What it is: Gross ratings points are the percentage of the targeted audience reached by an ad, times the frequency that it is shown during the campaign. It has long been the standard of the TV industry, which uses Nielsen ratings to judge where to display ads and how often. Despite some efforts, the GRP and the reach/frequency method have never translated to the Internet, which is far more fragmented and, theoretically, directly measurable.
How it Works: Predicting the reach of online advertising works very differently than in the broadcast world. For example, a campaign of 5 million impressions on a site with 5 million unique users may reach only a slender percentage of the website’s viewers. When media planners use GRP to predict reach online, they look at the ad frequency distributions on the website, the number of impressions in a given time period, and other variables such as effective reach. Effective reach is the percentage of users reached at a target frequency level or higher. Small websites usually have higher frequency averages, but larger websites, which are not as quickly saturated as smaller ones, tend to show better reach rates.
Who is Using it:
The difficulty of calculating reach online has slowed the adoption of GRP-like ratings in digital media, especially as a critical component — demographic data — has been hard to access at a massive scale. Nielsen wants to change this with its partnership with Facebook. Its recent partnership with Facebook would involve advertisers tagging their ads and then cross-referencing who views them with Facebook data. The concept, although bandied about for years, is still in its infancy. Nielsen recently launched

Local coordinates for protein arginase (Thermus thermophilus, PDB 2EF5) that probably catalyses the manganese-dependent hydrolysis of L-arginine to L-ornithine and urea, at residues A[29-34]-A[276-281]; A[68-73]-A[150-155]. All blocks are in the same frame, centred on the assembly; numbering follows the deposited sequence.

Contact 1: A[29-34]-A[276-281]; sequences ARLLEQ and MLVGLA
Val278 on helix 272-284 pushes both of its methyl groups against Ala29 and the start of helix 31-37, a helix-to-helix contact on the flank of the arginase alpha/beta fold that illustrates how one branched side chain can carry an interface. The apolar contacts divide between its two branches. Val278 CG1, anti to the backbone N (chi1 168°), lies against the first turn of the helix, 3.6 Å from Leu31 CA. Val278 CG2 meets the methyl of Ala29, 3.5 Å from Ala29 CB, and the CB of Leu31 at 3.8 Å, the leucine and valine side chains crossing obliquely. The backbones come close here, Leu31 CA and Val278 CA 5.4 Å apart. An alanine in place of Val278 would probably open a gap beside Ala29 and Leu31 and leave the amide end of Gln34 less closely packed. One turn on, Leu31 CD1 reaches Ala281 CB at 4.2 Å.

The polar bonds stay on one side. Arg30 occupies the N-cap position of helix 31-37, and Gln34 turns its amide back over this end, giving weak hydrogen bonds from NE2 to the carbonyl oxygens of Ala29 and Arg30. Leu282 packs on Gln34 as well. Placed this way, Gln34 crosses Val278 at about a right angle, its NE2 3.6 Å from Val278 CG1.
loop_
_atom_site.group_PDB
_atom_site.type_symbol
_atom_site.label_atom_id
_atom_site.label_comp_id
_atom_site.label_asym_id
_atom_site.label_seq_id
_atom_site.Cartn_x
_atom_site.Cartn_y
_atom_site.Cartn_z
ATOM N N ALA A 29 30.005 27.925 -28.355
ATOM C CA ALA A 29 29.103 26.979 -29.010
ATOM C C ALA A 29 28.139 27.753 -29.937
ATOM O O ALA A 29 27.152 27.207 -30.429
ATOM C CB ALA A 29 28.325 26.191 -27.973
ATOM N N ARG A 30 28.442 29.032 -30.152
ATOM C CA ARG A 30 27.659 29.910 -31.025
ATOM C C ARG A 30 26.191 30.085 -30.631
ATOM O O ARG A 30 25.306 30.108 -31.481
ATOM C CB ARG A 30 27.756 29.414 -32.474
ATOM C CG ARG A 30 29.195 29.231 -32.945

its Online Campaign Ratings service with Facebook and tested the concept last year with Proctor & Gamble and Verizon Wireless. Microsoft’s Atlas also offers a GRP and Reach Forecaster product that may be used in concert with demographic data to produce reach forecasts as well as audience snapshots. ComScore also has a GRP product.
Why it Matters: Brands are still only devoting a small but growing percentage of their advertising budgets to online. Part of that hesitance stems from the difficulty advertisers have in knowing they’ve reached the right audience online. Consumers viewing an ad on the Web may be influenced by it later on and make a purchase, but there isn’t a way to quantify the value of those initial brand interactions. Introducing a new method of determining the reach of online advertising is a great idea, but there are plenty of pitfalls in the model.
Assessment: The Web GRP would be a welcome addition to marketers running cross-media campaigns. It couild also help brands, which too often fall back on direct-response measurements like clicks in order to gauge campaign success. There is the risk that in bending to the ways of TV, digital media will give up what makes it unique: direct measurement of ad impressions and actions.